For centennial of Agnon’s first novella, a search for books and roots 

The opening pages of a 1912 copy of S.Y. Agnon’s first novella, “And the Crooked Shall Be Made Straight.”

By Ben Sales, JTA

NEW YORK — The works of Shmuel Yosef Agnon, Israel’s only winner of the Nobel Prize for Literature, are on the shelves of nearly every Israeli bookstore. Readers seeking S.Y. Agnon’s writing can access several editions of his novels, novellas and short stories. 

Except one: the first edition of his first book.

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This year, on the 100th anniversary of that book’s publication, an Israeli organization is searching for the first copies of Agnon’s first novella, “And the Crooked Shall Be Made Straight.” 

An unusual tale lies behind the book’s first printing: Yosef Haim Brenner, who in 1912 was a more prominent Hebrew author than Agnon, liked the latter’s writing and sold a pair of suspenders to fund the novella’s publication. At the time, Agnon had published popular short stories but no longer works.

Brenner printed 50 editions of the novella in Jerusalem, sending 30 to a small community of Hebrew speakers in New York who had emigrated from Agnon’s native Galicia, an area that overlaps the border of present-day Poland and Ukraine.  

A century later, just two of those 50 editions have been located: one in Israel’s national library and the other in the Agnon family’s private collection. 

Agnon House, the group that maintains the author’s Jerusalem home as a museum, is on a mission to find others.

Although the writer, who died in 1970, lived in Jerusalem, “And the Crooked Shall Be Made Straight” is among his few works that were printed there. 

“We saw a lot of symbolism in this,” said Eilat Liber, director of Agnon House. “He wanted to live in Jerusalem. In his [1966] Nobel Prize speech, he said he felt ‘as one who was born in Jerusalem,’ ” even though he was born in Galicia.

The hunt has taken Liber far from Agnon’s beloved city, with Agnon House searching the United States for books. The search has yielded nothing — not even a few leads, although Liber hopes to find copies in American libraries and private collections. 

During a cursory search, JTA was able to locate copies of a later 1912 printing of the book from Jaffa at Brandeis and Hebrew universities — but not a first edition.

The search is one of a few efforts this year to celebrate “And the Crooked Shall Be Made Straight,” which follows a childless couple through tragedy in Agnon’s native town of Buczacz, in present-day Ukraine. The novella’s first English translation is expected to be completed by the end of this year.

Michael Kramer, the translator, praised Agnon’s rich and intricate language. 

Agnon’s writing in the novella and in later works is laden with allusions to the Talmud, Midrash, Bible and Chasidic tales. 

Using the book’s first edition, Kramer said, will allow him to translate with greater accuracy and better knowledge of Agnon’s intent. 

“When I started translating the book, it was clear that it was a kind of mission impossible,” said Kramer, a professor at Bar-Ilan University in Tel Aviv. “On the one hand, I wanted to create a text that would render the story in an interesting and accessible way, but on the other hand, reading Agnon in Hebrew demands the kind of cultural literacy that is untranslatable.”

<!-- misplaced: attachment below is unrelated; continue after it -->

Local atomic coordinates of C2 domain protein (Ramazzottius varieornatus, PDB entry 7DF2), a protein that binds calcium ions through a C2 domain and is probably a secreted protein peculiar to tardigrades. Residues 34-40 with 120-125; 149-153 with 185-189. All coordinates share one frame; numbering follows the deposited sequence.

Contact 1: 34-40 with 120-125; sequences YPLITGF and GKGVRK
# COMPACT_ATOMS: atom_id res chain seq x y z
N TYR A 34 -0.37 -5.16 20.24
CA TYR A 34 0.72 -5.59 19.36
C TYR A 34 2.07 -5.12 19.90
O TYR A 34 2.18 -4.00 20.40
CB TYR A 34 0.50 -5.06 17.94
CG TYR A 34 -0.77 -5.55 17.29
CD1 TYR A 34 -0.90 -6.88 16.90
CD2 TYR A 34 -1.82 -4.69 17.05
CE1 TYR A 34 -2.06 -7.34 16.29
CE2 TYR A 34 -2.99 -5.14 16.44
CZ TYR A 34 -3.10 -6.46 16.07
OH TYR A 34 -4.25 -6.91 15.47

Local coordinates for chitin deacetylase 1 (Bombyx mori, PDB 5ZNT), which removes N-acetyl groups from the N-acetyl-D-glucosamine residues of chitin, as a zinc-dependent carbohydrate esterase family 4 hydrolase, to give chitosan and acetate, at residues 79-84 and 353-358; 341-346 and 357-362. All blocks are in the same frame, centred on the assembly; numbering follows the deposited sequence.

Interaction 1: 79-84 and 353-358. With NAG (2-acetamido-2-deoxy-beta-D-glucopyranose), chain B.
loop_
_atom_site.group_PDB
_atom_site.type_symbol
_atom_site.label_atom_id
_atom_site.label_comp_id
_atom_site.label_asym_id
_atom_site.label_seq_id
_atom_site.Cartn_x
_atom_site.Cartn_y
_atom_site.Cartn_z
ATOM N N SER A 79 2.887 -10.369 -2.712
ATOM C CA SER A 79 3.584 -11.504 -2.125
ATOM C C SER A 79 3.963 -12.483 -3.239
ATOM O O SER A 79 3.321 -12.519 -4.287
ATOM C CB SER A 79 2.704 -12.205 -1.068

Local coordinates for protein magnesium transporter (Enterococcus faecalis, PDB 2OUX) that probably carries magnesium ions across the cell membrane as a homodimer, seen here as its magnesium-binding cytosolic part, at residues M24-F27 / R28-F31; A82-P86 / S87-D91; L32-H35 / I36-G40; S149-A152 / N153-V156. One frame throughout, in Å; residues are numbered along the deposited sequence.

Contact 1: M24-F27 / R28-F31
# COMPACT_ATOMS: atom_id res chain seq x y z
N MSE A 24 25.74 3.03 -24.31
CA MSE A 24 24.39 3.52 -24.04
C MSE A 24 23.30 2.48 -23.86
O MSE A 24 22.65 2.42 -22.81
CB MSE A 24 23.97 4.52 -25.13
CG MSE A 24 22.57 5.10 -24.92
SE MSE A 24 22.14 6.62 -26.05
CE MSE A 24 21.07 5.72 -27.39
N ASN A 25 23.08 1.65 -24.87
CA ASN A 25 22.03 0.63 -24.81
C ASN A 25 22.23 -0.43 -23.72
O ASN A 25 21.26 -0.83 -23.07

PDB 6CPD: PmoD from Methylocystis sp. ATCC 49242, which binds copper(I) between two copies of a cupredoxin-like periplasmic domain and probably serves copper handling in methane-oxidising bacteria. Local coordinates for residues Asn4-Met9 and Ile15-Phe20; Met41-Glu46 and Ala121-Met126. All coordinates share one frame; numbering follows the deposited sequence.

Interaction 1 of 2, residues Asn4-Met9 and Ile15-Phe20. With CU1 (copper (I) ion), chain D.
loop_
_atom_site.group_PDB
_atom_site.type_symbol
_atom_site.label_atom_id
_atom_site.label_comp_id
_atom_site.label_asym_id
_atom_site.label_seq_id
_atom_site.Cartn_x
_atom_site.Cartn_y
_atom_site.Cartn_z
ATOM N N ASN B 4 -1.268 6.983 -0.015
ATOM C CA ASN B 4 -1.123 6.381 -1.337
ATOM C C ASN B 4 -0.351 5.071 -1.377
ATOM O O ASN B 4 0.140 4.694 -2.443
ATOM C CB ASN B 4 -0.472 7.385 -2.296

To stay faithful to Agnon’s textual references, Kramer is using the King James Bible and legalistic, Talmudic language. He believes the story, despite the esoteric nature of Agnon’s writing, is relevant to American Jews. 

“It reminds me of [Nathaniel] Hawthorne’s ‘Scarlet Letter,’ ” Kramer said. “What Hawthorne did for Puritan New England, Agnon did for 19th-century Jewish life in Galicia. It’s a story about the constancy of life that will attract all readers.”

The window Agnon provides into the world of Eastern European Jewry also has begun to attract a new generation of Israeli readers to the author, says Liber. 

“For many years, Israelis didn’t want to know about Jewish life in the exile, and now there’s more interest in Yiddish and in the generation of Agnon,” Liber said. “Israelis are going to Poland and Ukraine not because of the Holocaust but to see the synagogues and shtetls.” 

In another aspect of the celebration, Liber plans to lead a trip to Galicia to explore Agnon’s roots. 

That world may seem alien to today’s readers, but Alan Mintz, an Agnon expert and translator, said that “And the Crooked” was revolutionary to Hebrew readers a century ago, when most books about Eastern Europe satirized life there. 

“He took a chance writing his first longer work going back to Eastern Europe and showing that this is a world in which serious ethical and human dilemmas could be portrayed,” said Mintz, a professor at the Jewish Theological Seminary in New York. 

While the translation’s publisher, Matthew Miller, thinks Jewish readers will enjoy the novella, he expects that many copies will be bought for college classes on Hebrew literature. 

Miller’s Toby Press has published some of Agnon’s more well-known works, such as “To This Day” and “A Simple Story.” 

Lamenting a decline in Jewish literacy among American Jews most likely to read novels, Miller hopes that this book will introduce readers to the wide variety of Jewish texts.

“It would be nice if a modern American Jewish reader would discover that Jewish literacy,” Miller said. “Maybe Agnon will be a spur to regain it.”